Google Glass


Google on Wednesday at its Google I/O 2022 event announced a bunch of new things. It includes some improvements and addition of features to its search engine, Maps, the Translates feature, and others. The company also launched the much-awaited Google Pixel 6a at the event and also revealed the design of the forthcoming Google Pixel 7 series. However, what piqued our curiosity was the possible Google Glass successor.  Also Read – Android 13 beta 2 announced at Google I/O 2022: Check details

Google, for years, has been working on Augmented reality. The company used AR capabilities for offering enhanced experience on phones, and now, that magic is said to be useful in the real world, as noted by Sundar Pichai.  Also Read – Google I/O 2022: Google Pixel Watch with WearOS, Fitbit integration announced

At the event, Pichai showcased Google’s next-generation smart glasses that could possibly succeed the 2014’s Google Glass. The new smart glasses will make use of AR for real-world usage.  Also Read – Google I/O 2022: Google Search gets Multisearch near me, Diversified Search filter, and more

With Google’s AR-powered smart glasses, people with hearing issues might actually be able to understand what the other person’s speaking. How it works is, while a person speaks, Google’s smart glasses will show live captions of what’s being said by the other person to the one wearing it.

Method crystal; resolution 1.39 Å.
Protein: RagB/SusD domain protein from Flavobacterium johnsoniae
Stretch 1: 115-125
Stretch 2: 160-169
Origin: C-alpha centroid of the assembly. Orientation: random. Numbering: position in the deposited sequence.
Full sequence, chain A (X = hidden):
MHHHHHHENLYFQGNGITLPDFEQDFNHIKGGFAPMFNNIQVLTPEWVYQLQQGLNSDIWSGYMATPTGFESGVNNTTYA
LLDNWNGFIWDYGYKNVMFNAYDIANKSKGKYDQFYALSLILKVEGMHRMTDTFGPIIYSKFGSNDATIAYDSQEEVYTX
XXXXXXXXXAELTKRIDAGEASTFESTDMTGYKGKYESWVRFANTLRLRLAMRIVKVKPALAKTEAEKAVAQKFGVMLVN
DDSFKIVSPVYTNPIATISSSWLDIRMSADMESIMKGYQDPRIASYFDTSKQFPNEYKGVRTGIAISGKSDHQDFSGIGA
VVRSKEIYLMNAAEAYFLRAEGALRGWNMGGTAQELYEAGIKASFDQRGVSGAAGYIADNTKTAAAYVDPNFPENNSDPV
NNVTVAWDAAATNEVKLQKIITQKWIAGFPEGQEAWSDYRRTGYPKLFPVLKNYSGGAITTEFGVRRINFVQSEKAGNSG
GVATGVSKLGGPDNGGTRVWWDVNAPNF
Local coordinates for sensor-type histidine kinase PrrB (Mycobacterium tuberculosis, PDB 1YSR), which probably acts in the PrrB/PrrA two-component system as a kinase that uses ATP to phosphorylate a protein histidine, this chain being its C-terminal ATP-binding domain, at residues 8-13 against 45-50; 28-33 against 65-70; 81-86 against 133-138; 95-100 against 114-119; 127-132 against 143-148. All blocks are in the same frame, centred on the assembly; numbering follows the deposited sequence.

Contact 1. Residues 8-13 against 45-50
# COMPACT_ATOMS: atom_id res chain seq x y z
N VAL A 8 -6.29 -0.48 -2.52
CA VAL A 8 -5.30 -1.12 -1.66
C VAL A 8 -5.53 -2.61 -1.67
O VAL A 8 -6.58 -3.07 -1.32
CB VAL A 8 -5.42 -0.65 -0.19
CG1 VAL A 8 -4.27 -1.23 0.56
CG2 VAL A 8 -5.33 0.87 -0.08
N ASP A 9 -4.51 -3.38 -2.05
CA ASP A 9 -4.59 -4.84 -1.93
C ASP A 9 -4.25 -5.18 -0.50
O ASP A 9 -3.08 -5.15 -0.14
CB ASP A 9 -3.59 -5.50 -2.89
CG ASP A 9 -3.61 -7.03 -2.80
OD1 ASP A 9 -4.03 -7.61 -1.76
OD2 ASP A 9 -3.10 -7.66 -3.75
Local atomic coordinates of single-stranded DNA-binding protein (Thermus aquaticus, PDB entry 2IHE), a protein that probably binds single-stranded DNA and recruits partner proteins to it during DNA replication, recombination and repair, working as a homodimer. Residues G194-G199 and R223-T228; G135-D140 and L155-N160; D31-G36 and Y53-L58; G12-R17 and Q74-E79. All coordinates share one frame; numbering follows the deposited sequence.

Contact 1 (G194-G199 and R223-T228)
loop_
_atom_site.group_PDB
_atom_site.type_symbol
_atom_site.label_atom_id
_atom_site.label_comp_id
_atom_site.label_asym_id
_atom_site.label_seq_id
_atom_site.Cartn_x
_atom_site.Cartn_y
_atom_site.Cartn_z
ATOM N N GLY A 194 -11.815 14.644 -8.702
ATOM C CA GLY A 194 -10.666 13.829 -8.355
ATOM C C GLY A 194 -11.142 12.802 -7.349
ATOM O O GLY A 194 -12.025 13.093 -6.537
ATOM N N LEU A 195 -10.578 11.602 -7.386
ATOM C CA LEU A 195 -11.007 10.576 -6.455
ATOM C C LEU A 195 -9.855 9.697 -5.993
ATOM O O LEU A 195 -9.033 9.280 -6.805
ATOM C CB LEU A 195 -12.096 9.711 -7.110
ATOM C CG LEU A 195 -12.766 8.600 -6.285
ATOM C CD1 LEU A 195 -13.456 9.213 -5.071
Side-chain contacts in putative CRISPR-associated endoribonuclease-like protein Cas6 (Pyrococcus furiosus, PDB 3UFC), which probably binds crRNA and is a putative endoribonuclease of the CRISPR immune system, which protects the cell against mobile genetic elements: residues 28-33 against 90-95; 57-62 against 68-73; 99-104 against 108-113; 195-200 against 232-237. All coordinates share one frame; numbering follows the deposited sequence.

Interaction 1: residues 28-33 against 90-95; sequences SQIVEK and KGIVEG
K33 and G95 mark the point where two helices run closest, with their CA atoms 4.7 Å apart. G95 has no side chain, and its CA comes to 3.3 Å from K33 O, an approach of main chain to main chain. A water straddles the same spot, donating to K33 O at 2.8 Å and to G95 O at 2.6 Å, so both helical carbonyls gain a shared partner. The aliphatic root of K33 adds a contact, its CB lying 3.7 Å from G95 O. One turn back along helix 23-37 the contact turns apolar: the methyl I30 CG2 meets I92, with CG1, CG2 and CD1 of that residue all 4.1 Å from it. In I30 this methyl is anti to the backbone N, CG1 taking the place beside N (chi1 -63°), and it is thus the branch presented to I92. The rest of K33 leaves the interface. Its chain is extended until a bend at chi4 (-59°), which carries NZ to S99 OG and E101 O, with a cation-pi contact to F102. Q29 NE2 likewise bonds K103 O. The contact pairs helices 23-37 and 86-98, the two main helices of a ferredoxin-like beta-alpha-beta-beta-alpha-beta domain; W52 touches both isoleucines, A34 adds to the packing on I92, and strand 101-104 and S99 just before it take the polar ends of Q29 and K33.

This will also be helpful for the live translation of languages. Say you don’t know a particular language, then you can just wear the glasses and let the other person speak, as he speaks, you’ll see live captions which you can read and understand. 

Apart from these features, the smart glasses appear to have a slightly different design than the original Google Glass. Instead of having a Scientist-glasses look like the original Glass, it now has a simpler design. While the technology looks interesting and helpful in the real world, keep in mind that it’s just a prototype device. And, it’s unclear whether it will ever hit the market anytime soon. There’s very little possibility of it being available commercially. 

“Each year we get a little closer to delivering on our timeless mission. And we still have so much further to go. At Google, we genuinely feel a sense of excitement about that. And we are optimistic that the breakthroughs you just saw will help us get there,” said Pichai while wrapping up the Google I/O 2022 event.









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